The bottom line is that there just isn’t much research for a persuasive argument either way. The only thing consumers can really do is to shop thoughtfully for CBD — nano or not — and buy from U.S. companies that can easily show you their third-party lab results and certificate of analysis.
Devit-Lee zeroes in on how people consume cannabis compounds generally as potentially altering its bioavailability regardless of formulation. “The way the problem [with nanoemulsion] is often framed is ironic because it’s framed around potency,” he said. “When you eat CBD, if you take it first thing in the morning before food, you might absorb 3-6 percent. If you take it with a fatty food, you might absorb more of it.”
CBD, more formally known as cannabidiol, is everywhere. Given the incredible enthusiasm, you would never guess that CBD is not exactly legal, leaving CBD purveyors in a legal grey area. This lack of federal oversight has created a lot of wiggle room for companies seeking an edge or niche in an increasingly crowded and competitive space. One such niche is the very sci-fi sounding name nano (or water-soluble) CBD, touted as being more effective and bioavailable (the degree to which a nutrient is available for the body to use) than other formulations.
Like any trend, nano CBD has its skeptics.
Project CBD is a California-based nonprofit dedicated to promoting and publicizing research into the medical uses of CBD and other components of the cannabis plant. Their Chief Science Writer, Adrian Devit-Lee, is somewhat skeptical of nano CBD formulations. He agrees with Kurek that the nanoemulsion theoretically makes CBD easier for the body to absorb, but that it doesn’t mean it is “practically” easier to absorb.
And this is assuming that the CBD product in the bottle is exactly what’s reported on the label, something that some CBD companies are wont to do. In 2019, the FDA issued several warning letters to CBD firms for products that did not contain the amount of CBD they purported to contain, and for using language that suggested CBD could cure, treat, or prevent disease, a big FDA no-no.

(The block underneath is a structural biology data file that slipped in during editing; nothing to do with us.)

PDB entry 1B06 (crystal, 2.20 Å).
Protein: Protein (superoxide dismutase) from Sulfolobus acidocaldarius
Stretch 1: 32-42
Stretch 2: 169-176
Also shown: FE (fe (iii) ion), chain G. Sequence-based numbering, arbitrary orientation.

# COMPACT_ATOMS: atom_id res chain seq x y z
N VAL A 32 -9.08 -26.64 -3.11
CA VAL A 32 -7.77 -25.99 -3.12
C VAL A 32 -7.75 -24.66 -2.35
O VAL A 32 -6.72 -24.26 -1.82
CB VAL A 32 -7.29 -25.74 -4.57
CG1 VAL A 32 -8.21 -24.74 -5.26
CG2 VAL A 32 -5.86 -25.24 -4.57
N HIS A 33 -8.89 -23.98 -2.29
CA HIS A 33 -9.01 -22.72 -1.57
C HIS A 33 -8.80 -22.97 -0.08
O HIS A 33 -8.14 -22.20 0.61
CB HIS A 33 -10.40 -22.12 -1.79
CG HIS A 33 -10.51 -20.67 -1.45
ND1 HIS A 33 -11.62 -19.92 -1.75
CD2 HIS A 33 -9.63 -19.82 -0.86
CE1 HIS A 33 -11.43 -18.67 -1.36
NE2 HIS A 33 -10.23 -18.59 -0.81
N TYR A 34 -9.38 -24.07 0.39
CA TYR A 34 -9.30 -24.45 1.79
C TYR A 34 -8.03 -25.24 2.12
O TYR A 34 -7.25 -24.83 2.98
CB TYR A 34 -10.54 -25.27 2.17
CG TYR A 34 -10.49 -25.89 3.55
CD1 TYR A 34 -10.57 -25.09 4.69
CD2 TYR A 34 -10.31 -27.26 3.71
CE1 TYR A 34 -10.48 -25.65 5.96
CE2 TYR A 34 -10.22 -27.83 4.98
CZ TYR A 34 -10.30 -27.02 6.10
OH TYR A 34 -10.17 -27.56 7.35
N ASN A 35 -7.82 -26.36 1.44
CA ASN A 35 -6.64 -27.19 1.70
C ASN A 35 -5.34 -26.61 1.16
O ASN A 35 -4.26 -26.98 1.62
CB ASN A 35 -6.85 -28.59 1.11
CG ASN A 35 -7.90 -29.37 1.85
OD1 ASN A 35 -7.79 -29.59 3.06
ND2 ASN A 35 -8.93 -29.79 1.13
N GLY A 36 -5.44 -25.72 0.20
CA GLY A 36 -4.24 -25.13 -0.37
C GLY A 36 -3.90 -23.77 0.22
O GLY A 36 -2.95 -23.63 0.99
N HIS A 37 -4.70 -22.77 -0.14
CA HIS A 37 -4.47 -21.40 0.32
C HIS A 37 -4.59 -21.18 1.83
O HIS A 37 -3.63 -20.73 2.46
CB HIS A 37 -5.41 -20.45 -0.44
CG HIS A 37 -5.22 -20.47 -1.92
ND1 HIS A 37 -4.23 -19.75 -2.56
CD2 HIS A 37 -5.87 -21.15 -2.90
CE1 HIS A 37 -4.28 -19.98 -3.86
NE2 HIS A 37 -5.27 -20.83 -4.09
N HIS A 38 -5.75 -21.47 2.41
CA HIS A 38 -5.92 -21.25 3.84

Though most CBD products come in packages designed to keep out light, the simple act of opening and closing the container will reduce its efficacy. McDonald says that the nanoemulsion process itself insulates their products from degradation — though it should be noted the research backing this is scant — and all their packaging, with the exception of water, is opaque to keep out light.
But nano CBD exists in a world with such a confounding range of CBD products available that can be found in the oddest of places — like the neighborhood bodega, alongside the condoms and Five Hour Energy packets — it begs the question: Is nano CBD a genuine innovation, or a gimmick to help companies differentiate themselves from the pack?
Today the company is introducing Nano Enhanced Broad Spectrum CBD Oil:
Nano Enhanced Broad Spectrum CBD Oil
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For Topical Application: Apply directly to skin for benefits including: moisturizing, smoothing, soothing/calming and tension relief.
Water solubility allows this CBD oil to be diffused in a diffuser or blended with any desired substances.
CEO North American Cannabis Holdings, Inc.